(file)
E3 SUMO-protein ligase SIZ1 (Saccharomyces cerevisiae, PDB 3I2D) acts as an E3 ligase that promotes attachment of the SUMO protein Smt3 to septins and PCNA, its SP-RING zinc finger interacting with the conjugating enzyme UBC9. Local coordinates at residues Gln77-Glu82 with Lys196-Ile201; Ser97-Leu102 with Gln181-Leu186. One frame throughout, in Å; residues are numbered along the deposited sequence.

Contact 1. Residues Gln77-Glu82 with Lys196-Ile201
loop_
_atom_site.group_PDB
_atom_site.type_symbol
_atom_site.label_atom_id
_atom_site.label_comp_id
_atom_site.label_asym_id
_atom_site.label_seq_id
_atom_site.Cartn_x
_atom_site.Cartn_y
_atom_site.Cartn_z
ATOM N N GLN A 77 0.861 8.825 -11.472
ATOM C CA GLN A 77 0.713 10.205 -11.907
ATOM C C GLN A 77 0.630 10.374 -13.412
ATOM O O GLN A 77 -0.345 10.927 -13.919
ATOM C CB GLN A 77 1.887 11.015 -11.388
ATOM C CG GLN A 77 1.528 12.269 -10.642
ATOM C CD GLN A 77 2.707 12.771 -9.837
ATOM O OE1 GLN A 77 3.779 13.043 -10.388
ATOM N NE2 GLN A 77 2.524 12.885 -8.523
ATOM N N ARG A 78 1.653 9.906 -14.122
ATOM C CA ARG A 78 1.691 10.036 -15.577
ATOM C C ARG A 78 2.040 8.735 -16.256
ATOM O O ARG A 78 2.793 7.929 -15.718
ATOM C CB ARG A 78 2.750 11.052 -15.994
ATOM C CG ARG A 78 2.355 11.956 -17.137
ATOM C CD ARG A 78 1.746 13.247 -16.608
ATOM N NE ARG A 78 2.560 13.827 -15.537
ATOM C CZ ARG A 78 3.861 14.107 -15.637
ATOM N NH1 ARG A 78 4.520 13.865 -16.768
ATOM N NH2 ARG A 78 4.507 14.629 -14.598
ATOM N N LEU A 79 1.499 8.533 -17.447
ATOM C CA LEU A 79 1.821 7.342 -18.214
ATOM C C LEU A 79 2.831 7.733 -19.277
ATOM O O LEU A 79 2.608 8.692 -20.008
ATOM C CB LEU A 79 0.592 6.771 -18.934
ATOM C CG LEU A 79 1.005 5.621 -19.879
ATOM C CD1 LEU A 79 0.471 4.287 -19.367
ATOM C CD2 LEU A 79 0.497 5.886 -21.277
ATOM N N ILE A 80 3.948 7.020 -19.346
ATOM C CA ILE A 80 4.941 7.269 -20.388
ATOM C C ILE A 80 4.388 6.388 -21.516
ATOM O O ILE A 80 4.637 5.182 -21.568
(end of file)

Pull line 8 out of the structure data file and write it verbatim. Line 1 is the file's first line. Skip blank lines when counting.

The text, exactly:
_atom_site.label_asym_id